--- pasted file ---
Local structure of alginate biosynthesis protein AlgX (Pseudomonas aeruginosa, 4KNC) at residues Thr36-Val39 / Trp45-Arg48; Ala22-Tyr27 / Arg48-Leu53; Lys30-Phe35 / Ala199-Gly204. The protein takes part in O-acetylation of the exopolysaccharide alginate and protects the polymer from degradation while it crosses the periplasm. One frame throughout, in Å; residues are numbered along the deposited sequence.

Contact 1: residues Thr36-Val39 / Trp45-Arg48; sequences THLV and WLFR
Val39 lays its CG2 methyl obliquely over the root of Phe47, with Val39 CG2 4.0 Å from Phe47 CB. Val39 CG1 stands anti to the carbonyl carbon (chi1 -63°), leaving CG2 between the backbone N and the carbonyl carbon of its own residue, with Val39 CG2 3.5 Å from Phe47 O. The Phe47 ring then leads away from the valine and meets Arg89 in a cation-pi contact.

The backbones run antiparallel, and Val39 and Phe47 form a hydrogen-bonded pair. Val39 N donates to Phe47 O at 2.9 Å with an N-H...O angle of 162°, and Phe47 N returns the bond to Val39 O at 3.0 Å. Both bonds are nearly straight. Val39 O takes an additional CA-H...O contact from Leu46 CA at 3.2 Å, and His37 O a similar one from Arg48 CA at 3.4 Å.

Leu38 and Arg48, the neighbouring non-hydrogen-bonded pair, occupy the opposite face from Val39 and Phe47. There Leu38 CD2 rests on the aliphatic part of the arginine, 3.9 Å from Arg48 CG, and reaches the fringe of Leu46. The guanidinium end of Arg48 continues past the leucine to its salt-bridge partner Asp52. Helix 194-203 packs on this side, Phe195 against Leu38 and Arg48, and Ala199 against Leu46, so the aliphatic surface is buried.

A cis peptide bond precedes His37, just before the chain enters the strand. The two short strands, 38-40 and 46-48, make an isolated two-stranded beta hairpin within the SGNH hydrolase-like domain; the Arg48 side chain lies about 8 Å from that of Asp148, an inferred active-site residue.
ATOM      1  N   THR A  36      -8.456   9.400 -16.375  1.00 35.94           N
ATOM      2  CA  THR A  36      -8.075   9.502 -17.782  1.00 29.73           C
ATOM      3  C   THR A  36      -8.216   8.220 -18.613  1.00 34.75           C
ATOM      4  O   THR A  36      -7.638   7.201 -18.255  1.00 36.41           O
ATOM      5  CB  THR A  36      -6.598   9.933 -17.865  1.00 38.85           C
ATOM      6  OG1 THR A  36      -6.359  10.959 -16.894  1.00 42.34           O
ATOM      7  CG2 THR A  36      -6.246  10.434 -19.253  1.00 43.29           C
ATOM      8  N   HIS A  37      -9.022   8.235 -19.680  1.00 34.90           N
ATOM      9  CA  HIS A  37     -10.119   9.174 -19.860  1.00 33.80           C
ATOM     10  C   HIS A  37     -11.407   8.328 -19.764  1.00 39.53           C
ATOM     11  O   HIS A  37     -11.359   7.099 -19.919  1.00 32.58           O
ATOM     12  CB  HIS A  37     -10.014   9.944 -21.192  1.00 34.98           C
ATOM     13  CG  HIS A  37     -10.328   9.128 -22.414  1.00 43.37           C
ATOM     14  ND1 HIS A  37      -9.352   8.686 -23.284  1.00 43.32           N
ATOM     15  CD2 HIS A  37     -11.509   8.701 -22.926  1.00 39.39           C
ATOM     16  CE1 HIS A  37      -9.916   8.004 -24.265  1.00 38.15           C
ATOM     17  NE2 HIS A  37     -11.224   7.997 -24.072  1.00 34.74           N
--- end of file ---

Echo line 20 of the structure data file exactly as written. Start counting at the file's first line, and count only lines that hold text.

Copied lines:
ATOM     14  ND1 HIS A  37      -9.352   8.686 -23.284  1.00 43.32           N